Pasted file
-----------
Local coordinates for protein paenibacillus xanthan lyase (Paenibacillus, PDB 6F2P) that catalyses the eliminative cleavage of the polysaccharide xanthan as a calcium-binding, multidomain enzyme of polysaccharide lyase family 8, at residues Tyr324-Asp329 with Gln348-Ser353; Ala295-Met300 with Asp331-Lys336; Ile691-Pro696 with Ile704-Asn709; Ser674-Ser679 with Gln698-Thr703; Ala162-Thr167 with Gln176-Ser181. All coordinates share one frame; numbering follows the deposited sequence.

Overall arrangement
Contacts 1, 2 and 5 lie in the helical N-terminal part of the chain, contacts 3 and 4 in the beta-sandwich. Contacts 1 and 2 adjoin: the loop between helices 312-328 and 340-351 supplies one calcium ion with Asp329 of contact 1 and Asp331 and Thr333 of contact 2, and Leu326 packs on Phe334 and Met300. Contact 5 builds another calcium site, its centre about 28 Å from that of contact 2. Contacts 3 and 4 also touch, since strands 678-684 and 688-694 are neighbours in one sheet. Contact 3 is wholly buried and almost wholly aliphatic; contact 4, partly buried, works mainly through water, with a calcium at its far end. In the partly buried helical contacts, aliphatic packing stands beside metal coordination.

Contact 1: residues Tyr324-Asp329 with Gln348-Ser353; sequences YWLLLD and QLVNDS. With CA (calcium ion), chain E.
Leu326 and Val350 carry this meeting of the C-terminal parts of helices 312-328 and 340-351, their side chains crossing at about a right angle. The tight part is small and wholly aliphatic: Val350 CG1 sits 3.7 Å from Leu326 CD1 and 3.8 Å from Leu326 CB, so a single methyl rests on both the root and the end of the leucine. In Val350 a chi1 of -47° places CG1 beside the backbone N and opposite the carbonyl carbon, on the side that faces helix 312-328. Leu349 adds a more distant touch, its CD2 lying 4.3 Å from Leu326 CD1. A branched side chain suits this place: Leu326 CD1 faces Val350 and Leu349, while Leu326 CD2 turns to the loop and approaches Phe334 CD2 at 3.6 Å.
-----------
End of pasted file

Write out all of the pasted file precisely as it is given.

Local coordinates for protein paenibacillus xanthan lyase (Paenibacillus, PDB 6F2P) that catalyses the eliminative cleavage of the polysaccharide xanthan as a calcium-binding, multidomain enzyme of polysaccharide lyase family 8, at residues Tyr324-Asp329 with Gln348-Ser353; Ala295-Met300 with Asp331-Lys336; Ile691-Pro696 with Ile704-Asn709; Ser674-Ser679 with Gln698-Thr703; Ala162-Thr167 with Gln176-Ser181. All coordinates share one frame; numbering follows the deposited sequence.

Overall arrangement
Contacts 1, 2 and 5 lie in the helical N-terminal part of the chain, contacts 3 and 4 in the beta-sandwich. Contacts 1 and 2 adjoin: the loop between helices 312-328 and 340-351 supplies one calcium ion with Asp329 of contact 1 and Asp331 and Thr333 of contact 2, and Leu326 packs on Phe334 and Met300. Contact 5 builds another calcium site, its centre about 28 Å from that of contact 2. Contacts 3 and 4 also touch, since strands 678-684 and 688-694 are neighbours in one sheet. Contact 3 is wholly buried and almost wholly aliphatic; contact 4, partly buried, works mainly through water, with a calcium at its far end. In the partly buried helical contacts, aliphatic packing stands beside metal coordination.

Contact 1: residues Tyr324-Asp329 with Gln348-Ser353; sequences YWLLLD and QLVNDS. With CA (calcium ion), chain E.
Leu326 and Val350 carry this meeting of the C-terminal parts of helices 312-328 and 340-351, their side chains crossing at about a right angle. The tight part is small and wholly aliphatic: Val350 CG1 sits 3.7 Å from Leu326 CD1 and 3.8 Å from Leu326 CB, so a single methyl rests on both the root and the end of the leucine. In Val350 a chi1 of -47° places CG1 beside the backbone N and opposite the carbonyl carbon, on the side that faces helix 312-328. Leu349 adds a more distant touch, its CD2 lying 4.3 Å from Leu326 CD1. A branched side chain suits this place: Leu326 CD1 faces Val350 and Leu349, while Leu326 CD2 turns to the loop and approaches Phe334 CD2 at 3.6 Å.